Posted on Apr 11, 2023
Pacific herring are a main food source for salmon. There is a threat to herring, and in turn, salmon, due to the loss of much of their natural habitat of eelgrass and kelp beds in recent years and the continued heavy roe fishery in the Salish Sea. To help the herring population grow, the Rotary Club of Pender Harbour started a project to drop fabric curtains off docks each spring as artificial spawning grounds for herring. A curtain can accommodate as many as 3 million eggs. With ongoing monitoring, volunteers carefully remove predators during the spawning season, such as crabs and starfish, allowing the roe to reach maturity within two to three weeks.  -- photo by Jacob Bøtter
Inspired by this project, Sechelt Rotary joined the Pender Harbour club and organized the three other coastal Rotary Clubs of Sechelt Sunshine, Gibsons and Powell River to join as well. Each club has engaged volunteers from its community, including high school Interact members in some areas.
Margie Garrard with fellow Rotarian preparing to
lower the herring curtain off the side of a dock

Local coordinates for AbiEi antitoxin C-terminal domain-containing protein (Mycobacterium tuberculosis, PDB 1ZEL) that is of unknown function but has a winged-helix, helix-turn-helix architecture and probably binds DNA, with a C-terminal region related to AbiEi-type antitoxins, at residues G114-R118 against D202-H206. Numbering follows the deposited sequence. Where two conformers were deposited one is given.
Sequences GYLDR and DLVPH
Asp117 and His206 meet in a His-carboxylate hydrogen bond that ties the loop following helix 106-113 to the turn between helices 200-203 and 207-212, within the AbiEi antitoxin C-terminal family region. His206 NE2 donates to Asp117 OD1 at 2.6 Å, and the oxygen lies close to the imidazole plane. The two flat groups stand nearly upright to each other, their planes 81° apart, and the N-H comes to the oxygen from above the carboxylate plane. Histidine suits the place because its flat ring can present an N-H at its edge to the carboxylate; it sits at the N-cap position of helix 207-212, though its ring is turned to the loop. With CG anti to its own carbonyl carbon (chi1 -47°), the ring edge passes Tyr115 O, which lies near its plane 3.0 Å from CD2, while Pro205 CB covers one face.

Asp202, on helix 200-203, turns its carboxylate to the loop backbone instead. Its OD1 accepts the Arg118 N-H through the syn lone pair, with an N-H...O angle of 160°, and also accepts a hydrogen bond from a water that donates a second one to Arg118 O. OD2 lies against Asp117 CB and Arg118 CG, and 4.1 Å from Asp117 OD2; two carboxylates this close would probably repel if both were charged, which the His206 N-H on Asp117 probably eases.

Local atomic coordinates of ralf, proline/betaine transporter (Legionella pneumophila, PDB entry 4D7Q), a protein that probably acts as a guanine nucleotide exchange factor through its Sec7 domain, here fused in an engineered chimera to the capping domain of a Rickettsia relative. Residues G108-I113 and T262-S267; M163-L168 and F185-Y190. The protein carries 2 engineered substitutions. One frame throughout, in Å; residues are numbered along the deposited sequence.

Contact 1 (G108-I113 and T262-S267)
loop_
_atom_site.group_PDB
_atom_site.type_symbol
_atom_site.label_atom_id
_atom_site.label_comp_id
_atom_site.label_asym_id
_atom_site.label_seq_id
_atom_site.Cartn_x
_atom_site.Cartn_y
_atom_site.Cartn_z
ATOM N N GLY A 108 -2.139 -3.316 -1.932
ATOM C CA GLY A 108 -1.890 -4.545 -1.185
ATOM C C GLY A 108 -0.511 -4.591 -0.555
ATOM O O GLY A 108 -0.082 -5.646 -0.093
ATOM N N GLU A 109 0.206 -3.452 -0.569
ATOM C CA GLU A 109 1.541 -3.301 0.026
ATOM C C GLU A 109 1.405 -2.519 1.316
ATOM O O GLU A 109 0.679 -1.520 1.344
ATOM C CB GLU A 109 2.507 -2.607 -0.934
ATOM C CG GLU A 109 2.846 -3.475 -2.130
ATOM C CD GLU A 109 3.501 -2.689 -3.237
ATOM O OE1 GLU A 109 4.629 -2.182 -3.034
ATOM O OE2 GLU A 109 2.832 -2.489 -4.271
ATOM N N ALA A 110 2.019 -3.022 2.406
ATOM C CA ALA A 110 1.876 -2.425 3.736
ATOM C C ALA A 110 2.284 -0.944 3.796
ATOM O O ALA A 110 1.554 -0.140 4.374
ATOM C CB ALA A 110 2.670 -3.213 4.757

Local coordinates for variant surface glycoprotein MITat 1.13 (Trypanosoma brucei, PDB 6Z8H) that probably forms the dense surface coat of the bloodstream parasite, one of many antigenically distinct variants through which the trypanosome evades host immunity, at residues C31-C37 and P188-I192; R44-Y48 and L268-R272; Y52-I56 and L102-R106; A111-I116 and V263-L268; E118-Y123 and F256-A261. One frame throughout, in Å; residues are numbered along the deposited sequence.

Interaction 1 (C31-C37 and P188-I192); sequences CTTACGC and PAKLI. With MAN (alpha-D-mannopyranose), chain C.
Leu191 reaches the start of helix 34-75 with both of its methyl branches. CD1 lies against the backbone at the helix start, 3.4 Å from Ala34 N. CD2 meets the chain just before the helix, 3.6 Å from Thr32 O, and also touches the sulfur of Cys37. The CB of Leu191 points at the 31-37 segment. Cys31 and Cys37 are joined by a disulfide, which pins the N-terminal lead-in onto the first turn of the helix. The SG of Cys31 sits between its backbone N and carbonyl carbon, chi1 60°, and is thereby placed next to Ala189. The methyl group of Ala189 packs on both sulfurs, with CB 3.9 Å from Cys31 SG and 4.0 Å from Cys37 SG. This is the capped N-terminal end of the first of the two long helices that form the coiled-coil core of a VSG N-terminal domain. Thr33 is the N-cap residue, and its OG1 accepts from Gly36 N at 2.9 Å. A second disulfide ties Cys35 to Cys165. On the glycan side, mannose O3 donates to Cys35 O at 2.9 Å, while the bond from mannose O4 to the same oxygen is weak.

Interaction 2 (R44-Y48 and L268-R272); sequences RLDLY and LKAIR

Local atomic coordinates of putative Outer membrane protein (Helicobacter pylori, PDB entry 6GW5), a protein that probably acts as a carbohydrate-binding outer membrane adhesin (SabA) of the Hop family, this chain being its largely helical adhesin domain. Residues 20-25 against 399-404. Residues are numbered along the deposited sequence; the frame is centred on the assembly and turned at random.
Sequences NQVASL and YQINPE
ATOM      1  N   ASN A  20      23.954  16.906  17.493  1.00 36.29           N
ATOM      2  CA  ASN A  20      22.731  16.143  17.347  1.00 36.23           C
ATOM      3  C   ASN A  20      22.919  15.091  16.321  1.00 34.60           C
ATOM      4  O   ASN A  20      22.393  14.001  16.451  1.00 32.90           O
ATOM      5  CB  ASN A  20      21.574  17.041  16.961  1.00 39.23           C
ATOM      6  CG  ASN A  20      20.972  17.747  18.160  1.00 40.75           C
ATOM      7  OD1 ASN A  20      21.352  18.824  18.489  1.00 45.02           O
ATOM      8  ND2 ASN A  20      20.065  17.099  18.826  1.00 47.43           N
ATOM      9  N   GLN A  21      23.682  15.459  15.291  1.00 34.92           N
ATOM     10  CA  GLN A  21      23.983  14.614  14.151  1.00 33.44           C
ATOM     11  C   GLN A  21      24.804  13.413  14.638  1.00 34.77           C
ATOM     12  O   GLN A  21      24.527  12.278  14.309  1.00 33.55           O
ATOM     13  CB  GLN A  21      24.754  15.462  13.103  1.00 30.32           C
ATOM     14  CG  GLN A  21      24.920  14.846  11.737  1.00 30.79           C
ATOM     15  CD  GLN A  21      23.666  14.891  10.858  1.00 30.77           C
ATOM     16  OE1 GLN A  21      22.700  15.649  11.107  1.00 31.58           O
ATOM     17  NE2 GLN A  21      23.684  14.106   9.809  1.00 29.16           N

Margie shows a curtain with some herring roe
Sample of herring roe, including their black eyesCluster of herring roe
In 2023 the clubs experienced a single layer coating of herring roe at three locations. That's one small action towards helping to maintain balance and sustainability within the marine food chain, so the Pacific Salmon species may continue to receive the support it needs to survive. Not only is this support of herring contributing to the salmon it is also contributing to the orca population at the top of the food chain.
Rotarians Tanya Hall and Margie Garrard work
with Interact club members at Chatelich
Secondary School to prepare herring curtains
Chatelich Secondary Interact members learn
about herring and the need for the spawning